• The redundant spacer at the end of the “Time” category has been removed. This is most likely more of a theme problem than a Rhythmbox problem, but it does still make it look cleaner.
  • In the second mockup (short list), the scroll bars are not necessary and have been removed as usual, but the list has been widened enough to push the right border out of the window which helps create a cleaner and more flush appearance.

I also think that the status bar is a bit unnecessary by default, but have left it in the picture to show that it can still look good. If the status bar is removed, the library list should stretch to also push the bottom border out of view as the right side is in the short list mockup.

I think the menus are still relevant and useful, but with the menu bar being removed from the application window in UNE, this would only help in cleaning up the interface.

One thing that Rhythmbox could do to help ideas like Rhythm-e take hold more quickly is to make the interface more configurable by themes or manual configuration files. Allowing stylists to easily move buttons around and remove various elements could also spark new ideas on realistic was of improving Rhythmbox for everyone!

While I think its not always necessary to fork an existing project for a new idea, I also like to see the interest and efforts in making existing applications more appealing. I look forward to seeing the rests of Rhythm-e as it matures, but I’m also hoping to see better communication and collaboration to improve Rhythmbox itself.

While you’re free to take open source software and do as you please without asking questions, its just plain friendly to contribute back as a token of thanks for the work that went into it in the past. Keeping up with the mailing list, I’ve seen a few talks and suggestions back and forth, so I’m crossing my fingers that the two can work together and combine their strengths rather than simply competing separately.

Are there changes that I’ve missed? Something I’ve changed that you disagree with? Let me know in the comments!

Gmail Priority Inbox

gmail-priority-inbox-selected

I just noticed the Priority Inbox feature being announced at the top of my Inbox in red today and decided to give this fascinating new feature a test drive. Surely you’ve heard the news, but if now, this should fill you in.

I was really hoping to give this feature a thorough test right away after hearing of it a couple of days ago, but unfortunately I keep my Inbox far to clean and have to wait until tomorrow morning to test it out for real.

As you can see, I didn’t have enough mail to truly test the new feature out. I usually go through around 100 message throughout the course of the day, but at this point I’d already filtered through them all. :(

I’m excited to try this out, as about 80% of the emails that I receive are skim-able and not all that dire. I like the idea of Gmail learning to sort these as you correct it from the beginning and am curious to see how well it works, but also a little concerned on privacy (thanks to my brother for the link!).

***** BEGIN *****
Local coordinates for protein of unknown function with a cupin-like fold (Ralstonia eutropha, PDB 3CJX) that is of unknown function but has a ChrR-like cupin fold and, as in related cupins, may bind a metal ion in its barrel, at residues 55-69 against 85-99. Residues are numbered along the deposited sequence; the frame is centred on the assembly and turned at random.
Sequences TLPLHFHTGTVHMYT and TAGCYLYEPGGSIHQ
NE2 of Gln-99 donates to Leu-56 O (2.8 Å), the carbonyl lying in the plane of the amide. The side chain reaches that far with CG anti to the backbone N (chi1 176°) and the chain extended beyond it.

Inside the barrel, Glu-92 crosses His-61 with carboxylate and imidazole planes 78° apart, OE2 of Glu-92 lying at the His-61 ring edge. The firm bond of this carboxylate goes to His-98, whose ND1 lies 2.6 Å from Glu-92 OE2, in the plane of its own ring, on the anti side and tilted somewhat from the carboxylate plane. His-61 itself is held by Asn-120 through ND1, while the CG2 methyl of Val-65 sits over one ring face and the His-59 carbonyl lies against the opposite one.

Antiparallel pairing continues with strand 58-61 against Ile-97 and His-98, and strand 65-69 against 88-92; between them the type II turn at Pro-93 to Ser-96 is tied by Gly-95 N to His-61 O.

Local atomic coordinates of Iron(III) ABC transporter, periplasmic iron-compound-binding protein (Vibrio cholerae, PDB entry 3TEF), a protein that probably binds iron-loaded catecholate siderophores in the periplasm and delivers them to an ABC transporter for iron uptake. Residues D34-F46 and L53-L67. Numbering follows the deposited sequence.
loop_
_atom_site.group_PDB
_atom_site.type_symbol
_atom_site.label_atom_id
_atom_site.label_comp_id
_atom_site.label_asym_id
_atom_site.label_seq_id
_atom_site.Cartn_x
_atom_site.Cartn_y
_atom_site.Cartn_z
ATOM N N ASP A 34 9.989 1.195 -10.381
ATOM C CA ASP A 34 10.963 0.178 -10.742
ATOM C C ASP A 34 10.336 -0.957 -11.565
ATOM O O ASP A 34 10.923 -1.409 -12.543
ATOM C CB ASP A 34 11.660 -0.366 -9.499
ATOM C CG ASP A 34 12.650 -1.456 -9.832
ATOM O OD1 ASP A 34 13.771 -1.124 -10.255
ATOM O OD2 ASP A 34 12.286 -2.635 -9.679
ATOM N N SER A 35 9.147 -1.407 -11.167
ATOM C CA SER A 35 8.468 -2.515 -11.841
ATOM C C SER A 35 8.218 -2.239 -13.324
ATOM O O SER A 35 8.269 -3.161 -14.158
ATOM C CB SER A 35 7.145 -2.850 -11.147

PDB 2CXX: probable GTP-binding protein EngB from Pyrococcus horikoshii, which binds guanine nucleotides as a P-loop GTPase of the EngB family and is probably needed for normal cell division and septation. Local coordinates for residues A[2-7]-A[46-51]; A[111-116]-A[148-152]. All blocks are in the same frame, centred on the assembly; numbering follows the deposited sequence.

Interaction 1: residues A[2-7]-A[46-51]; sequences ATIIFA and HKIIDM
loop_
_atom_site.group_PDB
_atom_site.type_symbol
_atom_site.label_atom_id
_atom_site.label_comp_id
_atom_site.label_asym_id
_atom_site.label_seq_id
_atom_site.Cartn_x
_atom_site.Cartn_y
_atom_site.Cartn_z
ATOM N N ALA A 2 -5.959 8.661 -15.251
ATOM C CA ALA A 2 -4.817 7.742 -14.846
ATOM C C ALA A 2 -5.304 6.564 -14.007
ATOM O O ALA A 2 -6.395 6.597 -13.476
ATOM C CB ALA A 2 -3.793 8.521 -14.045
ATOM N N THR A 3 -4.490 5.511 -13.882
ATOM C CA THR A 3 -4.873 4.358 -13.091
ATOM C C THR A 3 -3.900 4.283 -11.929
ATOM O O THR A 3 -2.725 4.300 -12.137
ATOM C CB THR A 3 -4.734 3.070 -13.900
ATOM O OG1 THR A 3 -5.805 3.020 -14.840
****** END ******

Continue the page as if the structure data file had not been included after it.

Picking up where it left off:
I’ve developed a sort of skill for parsing through the emails in my chaotic inbox every morning and am wondering if the new Priority Inbox will actually feel more chaotic, but I’m willing to give it a try for a while. Compare the Priority Inbox above to the regular Inbox below.

One of the best features of this new feature for me is that it doesn’t replace the regular Inbox. As you can see in the screenshots, you’re still able to select either view you prefer easily from the list on the left.

Now I’m curious. Have any of you used this feature yet? And if so, do you find it useful?

Making Calls From Gmail

gmail-calling-02

If you’ve somehow managed to miss this one in the news then you must be hiding in one deep dark hole. :P

Here are some pictures for your entertainment. If you’d like to use this, you need to install the Google Voice plugin first and then restart you web browser.

Keep in mind that you need the plugin to do this (and obviously a microphone) and that you’ll be calling friends or family using a number provided to you by Google Voice (so they may not recognize it at first).

The best thing going for Google’s new calling feature (if you ask me) is that its completely free for me to call any phone in the USA. While this pricing may not be permanent, it should at least last through the course of this year (my source for that is linked somewhere up above :P ).

Netflix Now For iPhone & iPod touch!

Mobile Photo Aug 26, 2010 2 05 16 PM

Being an iPod touch owner myself, I’ve been highly anticipating the release of this app all summer (thanks to the early rumors and annoucements).